Timothy is a perennial type of bunchgrass that grows particularly well in cool, moist areas. Because of this, it does best in the Northeastern and upper Midwestern regions of the United States. Timothy requires a firm seedbed that is free of weeds, so the best time to plant this grass is in August or September.
Remove the weeds from the seedbed. The least expensive way to do this is to pull them by hand. However, you can also clear the area by spraying it with an herbicide and waiting about two weeks. Rake up the dead weeds and dispose of them.
Loosen the top 2-3 inches of soil with a tiller, removing any rocks, roots and other foreign matter that could interfere with the grass' growth. Timothy has a fairly shallow root system, so the tilling doesn't need to be any deeper than that.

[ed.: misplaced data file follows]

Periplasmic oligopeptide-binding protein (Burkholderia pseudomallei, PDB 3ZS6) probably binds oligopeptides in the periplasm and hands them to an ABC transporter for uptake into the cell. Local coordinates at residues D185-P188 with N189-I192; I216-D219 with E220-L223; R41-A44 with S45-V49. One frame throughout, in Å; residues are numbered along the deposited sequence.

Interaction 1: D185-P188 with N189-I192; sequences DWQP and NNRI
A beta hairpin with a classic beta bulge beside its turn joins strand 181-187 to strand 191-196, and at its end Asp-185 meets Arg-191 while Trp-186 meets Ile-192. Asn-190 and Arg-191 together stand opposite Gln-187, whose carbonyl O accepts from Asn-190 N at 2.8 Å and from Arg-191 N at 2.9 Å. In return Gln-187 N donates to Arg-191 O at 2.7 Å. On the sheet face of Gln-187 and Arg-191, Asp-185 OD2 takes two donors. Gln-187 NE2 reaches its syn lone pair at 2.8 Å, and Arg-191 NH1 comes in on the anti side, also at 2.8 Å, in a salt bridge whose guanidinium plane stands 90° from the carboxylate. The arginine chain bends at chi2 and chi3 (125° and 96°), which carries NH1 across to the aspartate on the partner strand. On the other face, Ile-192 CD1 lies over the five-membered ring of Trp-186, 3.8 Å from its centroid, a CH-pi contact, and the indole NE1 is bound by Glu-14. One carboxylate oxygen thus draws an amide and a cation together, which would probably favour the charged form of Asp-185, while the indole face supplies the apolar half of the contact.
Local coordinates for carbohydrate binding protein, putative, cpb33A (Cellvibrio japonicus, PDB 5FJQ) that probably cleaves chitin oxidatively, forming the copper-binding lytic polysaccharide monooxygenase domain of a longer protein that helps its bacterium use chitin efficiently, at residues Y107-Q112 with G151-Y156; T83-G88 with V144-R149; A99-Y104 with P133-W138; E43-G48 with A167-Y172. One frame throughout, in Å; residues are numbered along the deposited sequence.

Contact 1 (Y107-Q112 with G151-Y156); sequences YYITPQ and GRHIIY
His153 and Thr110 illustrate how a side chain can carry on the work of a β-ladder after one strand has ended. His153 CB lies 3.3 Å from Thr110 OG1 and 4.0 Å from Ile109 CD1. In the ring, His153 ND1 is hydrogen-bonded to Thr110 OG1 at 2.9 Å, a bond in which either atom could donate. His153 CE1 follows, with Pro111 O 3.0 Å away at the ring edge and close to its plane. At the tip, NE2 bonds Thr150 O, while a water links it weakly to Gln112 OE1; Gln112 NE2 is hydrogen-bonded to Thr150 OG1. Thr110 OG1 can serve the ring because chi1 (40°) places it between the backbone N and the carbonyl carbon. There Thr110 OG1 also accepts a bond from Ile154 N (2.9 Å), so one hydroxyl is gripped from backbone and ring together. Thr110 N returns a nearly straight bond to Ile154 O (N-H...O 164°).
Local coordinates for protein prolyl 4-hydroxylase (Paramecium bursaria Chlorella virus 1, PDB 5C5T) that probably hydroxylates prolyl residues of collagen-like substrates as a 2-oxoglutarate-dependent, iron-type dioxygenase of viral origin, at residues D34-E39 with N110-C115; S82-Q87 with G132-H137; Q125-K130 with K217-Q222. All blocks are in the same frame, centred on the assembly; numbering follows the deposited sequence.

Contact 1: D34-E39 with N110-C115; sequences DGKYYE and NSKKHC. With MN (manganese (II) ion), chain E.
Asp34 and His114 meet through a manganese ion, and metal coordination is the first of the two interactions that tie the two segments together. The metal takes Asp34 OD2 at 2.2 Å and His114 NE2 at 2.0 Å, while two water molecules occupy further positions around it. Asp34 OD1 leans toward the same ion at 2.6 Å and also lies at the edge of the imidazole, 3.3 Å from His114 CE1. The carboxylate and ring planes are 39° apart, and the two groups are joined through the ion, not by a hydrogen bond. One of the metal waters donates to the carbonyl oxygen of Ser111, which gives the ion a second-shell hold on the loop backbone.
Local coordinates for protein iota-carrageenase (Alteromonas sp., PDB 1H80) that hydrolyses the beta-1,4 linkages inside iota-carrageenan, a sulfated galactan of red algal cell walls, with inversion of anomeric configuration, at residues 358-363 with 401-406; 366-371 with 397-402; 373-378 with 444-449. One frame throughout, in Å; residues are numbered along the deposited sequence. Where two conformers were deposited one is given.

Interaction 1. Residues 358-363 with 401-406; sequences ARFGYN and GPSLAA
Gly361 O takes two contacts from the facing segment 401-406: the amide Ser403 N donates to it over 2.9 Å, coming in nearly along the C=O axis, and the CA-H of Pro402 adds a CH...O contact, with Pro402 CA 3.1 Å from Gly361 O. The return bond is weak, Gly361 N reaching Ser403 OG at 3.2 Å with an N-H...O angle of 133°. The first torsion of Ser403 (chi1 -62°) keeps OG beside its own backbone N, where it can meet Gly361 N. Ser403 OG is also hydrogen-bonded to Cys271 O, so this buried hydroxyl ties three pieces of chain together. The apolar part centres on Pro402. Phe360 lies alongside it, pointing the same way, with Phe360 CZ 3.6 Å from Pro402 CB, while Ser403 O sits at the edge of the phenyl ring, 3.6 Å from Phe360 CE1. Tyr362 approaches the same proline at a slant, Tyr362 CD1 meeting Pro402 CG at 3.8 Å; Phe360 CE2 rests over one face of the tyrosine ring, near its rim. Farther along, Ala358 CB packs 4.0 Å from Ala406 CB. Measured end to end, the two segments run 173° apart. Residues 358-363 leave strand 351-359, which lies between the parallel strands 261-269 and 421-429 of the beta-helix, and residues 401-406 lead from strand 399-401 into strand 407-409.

Allow the prepared seedbed to sit for 2-4 weeks before planting the timothy grass. The ground needs to firm up and absorb moisture for the seeds to take.
Spread the timothy grass seed in a single layer on the seed bed, either by hand or with a seeder. You will need eight to 10 pounds of seed per acre of land.
Use the flat back edge of the rake head to smooth the dirt over the seeds if seeding by hand. The seeds should be about 1/2 inch in the soil. This isn't necessary when using a seeder because most seeders are equipped with presses that do this job automatically.
Water the grass daily, keeping the soil moist, until it sprouts. Cool-season grasses such as timothy usually take about a moth to germinate.